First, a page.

The BC Lottery Corp. has tried but failed to get new large casinos approved in both Surrey and Vancouver over the past two years.

Poll finds backing for existing casinos, not new ones

Lower Mainland residents surveyed on gambling issues

A new poll suggests Lower Mainland residents generally support a casino in their community – if one already exists.

The new Insights West online poll found a 55 per cent majority of Metro Vancouver and Fraser Valley residents whose community hosts a casino supports it, but the mood is marginally against gambling venues in cities that don’t yet have one.

In those areas, 45 per cent oppose a new casino, compared to 42 per cent who support a future addition.

The findings come in the wake of Surrey city council’s rejection in January of a new 600-slot South Surrey casino and entertainment complex, which would have replaced an existing community gaming centre in Newton.

“After the Surrey casino debacle, there has been a lot of public debate about the level of public support for or against the construction of new casinos,” Insights West president Steve Mossop said.

“Our poll shows that, generally speaking, the public is in favour of casinos – just not new ones.”

The poll found an overwhelming majority of regular casino patrons (84 per cent) support existing casinos and two-thirds back new ones in municipalities that don’t yet have them.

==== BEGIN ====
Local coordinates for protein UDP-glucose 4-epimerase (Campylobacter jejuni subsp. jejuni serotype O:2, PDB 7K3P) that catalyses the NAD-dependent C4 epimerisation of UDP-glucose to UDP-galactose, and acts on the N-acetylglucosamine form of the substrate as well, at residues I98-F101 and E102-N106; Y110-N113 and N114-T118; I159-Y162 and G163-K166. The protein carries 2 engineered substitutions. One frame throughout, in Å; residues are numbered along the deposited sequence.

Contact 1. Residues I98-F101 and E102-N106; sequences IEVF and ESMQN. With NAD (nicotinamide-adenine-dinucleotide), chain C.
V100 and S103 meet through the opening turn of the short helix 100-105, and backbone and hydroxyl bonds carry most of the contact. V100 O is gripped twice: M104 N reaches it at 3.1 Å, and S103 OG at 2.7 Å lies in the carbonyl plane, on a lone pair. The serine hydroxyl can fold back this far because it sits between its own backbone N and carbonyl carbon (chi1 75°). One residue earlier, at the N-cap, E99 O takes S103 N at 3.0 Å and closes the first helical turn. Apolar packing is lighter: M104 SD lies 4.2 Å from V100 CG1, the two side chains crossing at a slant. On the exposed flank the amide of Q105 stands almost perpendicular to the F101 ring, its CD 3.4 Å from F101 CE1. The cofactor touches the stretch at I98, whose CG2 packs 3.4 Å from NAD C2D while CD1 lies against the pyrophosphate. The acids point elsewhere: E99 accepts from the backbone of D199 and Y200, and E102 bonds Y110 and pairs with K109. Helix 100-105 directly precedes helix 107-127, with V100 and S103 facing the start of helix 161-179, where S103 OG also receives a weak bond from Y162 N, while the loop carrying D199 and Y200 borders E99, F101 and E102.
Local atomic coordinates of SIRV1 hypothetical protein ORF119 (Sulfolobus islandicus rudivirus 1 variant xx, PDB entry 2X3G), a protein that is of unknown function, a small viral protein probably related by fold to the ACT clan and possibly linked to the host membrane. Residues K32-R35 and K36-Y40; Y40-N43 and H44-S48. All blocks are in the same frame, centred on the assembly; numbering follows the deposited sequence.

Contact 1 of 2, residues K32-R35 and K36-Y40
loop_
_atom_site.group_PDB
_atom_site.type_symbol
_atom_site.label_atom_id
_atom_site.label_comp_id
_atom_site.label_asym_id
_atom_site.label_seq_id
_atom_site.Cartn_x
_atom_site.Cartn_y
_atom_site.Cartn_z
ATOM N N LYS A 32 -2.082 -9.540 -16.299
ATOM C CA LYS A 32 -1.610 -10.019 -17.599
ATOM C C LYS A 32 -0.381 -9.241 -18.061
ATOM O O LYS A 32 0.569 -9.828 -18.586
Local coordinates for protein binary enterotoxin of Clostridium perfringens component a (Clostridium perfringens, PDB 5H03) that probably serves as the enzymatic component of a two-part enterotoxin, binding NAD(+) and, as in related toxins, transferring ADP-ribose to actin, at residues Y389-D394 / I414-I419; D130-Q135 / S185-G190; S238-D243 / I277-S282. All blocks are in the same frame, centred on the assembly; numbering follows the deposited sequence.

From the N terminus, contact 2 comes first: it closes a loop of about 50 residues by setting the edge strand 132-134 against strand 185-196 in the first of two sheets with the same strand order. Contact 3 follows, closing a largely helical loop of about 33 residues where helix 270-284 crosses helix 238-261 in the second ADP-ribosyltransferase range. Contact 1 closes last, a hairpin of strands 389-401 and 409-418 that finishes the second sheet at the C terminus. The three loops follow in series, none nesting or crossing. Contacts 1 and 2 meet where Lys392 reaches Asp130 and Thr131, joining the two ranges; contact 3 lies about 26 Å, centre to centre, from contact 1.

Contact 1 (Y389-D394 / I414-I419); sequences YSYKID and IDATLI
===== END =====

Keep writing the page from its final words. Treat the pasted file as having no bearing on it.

The top concern respondents listed was problem gambling, with 72 per cent agreeing casinos make it worse, while 48 per cent said they’re harmful to society and bring crime and gang activity.

Traffic and parking were also a concern of nearly half of those polled.

Casino opponents and supporters generally agreed casinos boost the local tax base, bring jobs and attract tourists.

The big divide between the two camps is whether casinos are bad for society – 88 per cent of opponents think so but only 10 per cent of supporters do.

“These findings suggest that the greatest barrier for support of casinos is not a simple NIMBY [not in my back yard] syndrome, but instead the broader concern about societal problems that a greater access to casino gambling can create,” Mossop said.

The poll surveyed 1,077 Lower Mainland adults at the beginning of February. For more details see

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